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Dockers Gets Comfortable



By Nola Sarkisian-Miller

LOS ANGELES - Levi's Dockers has begun shipping stores its Individual Fit Waistband pant for women, giving consumers 2 extra inches of wiggle room.

While the San Francisco-based megabrand and trim vendor Tag-It Pacific Inc., a partner in the venture, skimp on specifics of the technology, they do say what it's not - and that's a visible, ruched waistband. As far as expandable pants go, the partners insist they've found a stylish alternative.

Using Tech-Fit, the patented process that's a division of Woodland Hills, Calif.-based Tag-It, the product comes in the form of stretch and nonstretch fabric, which is compacted. Then an adhesive fuses it with an elastomer to give the waistband memory, a problem with most stretch pants that lose their controlled shape over time.

"This will replace your grandmother's leisure suit," said Tech-Fit president Herman Roup.

Tag-It entered a two-year exclusive supply agreement with Dockers for the casual pants sector, and expects to generate more than $10 million in the deal, Roup said. Negotiations are under way with other major brands in additional clothing categories, such as jeans.

The men's version of Individual Fit launched in April for Dockers' flat-front, pleated and pleated cuffed styles to such stores as J.C. Penney, Sears and Macy's, according to Dockers' marketing director Maureen Griffin. Plans include selling Individual Fit at a majority of Dockers 6,500 accounts, she said "Men's is doing excellently at retail," she said. "The stories from the field are that a lot of men try it on and end up buying two to three pairs."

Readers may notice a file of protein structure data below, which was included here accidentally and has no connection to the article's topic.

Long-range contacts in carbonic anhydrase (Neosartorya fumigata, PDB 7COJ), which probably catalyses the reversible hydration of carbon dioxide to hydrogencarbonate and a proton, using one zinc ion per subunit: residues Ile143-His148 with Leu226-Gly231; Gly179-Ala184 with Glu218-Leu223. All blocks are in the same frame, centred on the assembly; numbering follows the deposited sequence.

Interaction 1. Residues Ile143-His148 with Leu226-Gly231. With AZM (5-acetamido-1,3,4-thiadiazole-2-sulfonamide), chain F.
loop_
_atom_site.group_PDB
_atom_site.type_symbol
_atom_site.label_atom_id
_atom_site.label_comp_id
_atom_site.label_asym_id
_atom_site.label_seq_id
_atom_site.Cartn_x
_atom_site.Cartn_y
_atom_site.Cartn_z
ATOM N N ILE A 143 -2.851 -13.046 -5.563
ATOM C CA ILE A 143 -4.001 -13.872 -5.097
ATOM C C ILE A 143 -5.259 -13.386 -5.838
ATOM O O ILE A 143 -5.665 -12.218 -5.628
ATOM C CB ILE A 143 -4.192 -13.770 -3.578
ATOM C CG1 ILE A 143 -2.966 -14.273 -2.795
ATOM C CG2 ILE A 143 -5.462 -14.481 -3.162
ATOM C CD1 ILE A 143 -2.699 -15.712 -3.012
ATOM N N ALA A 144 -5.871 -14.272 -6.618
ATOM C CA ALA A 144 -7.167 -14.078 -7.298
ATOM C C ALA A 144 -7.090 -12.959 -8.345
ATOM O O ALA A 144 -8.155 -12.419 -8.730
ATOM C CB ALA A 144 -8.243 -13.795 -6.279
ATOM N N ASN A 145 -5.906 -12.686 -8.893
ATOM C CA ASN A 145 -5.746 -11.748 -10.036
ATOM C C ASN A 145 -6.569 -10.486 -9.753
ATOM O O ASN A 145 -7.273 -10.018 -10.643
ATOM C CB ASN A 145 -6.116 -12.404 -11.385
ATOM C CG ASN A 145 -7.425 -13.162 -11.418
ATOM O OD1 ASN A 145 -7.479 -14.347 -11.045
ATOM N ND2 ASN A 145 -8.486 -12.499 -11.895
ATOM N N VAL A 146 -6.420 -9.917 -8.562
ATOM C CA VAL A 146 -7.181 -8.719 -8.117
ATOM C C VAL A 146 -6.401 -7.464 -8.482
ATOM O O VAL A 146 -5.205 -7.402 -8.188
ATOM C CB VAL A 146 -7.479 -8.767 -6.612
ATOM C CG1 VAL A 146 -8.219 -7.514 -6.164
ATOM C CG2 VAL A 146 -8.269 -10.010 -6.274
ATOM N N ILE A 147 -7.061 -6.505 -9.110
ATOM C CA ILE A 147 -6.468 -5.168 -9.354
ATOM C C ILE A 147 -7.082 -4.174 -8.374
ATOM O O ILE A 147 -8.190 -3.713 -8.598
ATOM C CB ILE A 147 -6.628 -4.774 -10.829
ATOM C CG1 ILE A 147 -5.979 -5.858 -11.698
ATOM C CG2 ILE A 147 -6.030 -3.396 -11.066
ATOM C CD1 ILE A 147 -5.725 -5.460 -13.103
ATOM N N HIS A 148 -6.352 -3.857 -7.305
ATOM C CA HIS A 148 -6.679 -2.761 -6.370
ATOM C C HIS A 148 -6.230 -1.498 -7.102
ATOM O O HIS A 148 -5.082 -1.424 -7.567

Female shoppers have the Metro, flat-front, straight-leg pants with two welt back pockets and a hook-and-eye closure for a clean silhouette. The cotton, polyester and Lycra spandex styles come in misses', plus and petite sizes in classic shades of navy, khaki, cocoa, black and port. The wholesale price is $21.

"The beauty of the product is that only she knows that [the Individual Fit Waistband] is there," Green said. "The women we tested it on said, 'Bring it on.'"

Dockers declined to comment on sales projections, but industry sources say the new line for men and women can grow to be a $400 million venture.

Appealing to consumers' practical sensibilities, Dockers has recently blazed a function trail, rolling out the Go Khaki with Stain Defender and Mobile pants to carry gear.

The difference with Individual Fit is how receptive women are to a pant pandering to their all-consuming battles with weight.

"They have to do some careful marketing," observed Trish Moreno, owner of fashion consulting firm Trendsyndicate.

Indeed, Green said the print campaign hitting women's magazines in August, including Oprah, Glamour, Ladies Home Journal, Cooking Light and Good Housekeeping, will play more to a woman's lifestyle rather than focusing on the men's ad slogan, "Life's a cinch with an extra inch."

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